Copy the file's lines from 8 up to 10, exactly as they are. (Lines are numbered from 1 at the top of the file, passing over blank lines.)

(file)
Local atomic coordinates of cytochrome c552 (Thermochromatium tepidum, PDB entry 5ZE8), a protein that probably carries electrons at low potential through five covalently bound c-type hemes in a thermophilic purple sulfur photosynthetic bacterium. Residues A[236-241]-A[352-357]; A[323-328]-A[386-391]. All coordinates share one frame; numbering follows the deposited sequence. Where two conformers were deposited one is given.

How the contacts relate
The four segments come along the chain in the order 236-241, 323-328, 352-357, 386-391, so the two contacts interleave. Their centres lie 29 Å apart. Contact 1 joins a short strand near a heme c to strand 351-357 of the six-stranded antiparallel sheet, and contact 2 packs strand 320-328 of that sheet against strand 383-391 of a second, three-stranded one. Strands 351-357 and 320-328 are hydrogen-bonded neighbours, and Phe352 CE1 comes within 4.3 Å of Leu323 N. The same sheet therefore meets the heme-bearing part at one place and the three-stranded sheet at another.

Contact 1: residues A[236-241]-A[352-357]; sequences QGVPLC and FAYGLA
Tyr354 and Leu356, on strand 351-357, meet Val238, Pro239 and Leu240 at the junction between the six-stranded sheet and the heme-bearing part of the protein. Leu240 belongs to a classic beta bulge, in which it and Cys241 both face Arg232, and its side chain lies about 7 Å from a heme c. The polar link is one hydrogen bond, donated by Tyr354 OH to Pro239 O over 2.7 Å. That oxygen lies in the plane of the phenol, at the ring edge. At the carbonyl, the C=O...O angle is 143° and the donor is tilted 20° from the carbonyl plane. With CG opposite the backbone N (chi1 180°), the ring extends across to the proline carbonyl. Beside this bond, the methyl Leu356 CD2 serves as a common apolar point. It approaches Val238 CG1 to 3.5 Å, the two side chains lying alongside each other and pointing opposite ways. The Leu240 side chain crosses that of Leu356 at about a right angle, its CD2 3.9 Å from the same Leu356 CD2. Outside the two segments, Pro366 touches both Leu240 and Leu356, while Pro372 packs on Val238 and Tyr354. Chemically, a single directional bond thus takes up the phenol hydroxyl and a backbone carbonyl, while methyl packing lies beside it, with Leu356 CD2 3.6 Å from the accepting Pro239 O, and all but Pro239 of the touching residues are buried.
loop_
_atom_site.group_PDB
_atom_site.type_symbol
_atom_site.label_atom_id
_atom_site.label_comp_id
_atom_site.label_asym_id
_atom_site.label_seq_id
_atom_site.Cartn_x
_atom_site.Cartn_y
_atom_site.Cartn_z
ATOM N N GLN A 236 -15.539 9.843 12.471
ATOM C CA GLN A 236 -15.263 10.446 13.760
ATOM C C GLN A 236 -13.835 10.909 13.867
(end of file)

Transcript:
_atom_site.type_symbol
_atom_site.label_atom_id
_atom_site.label_comp_id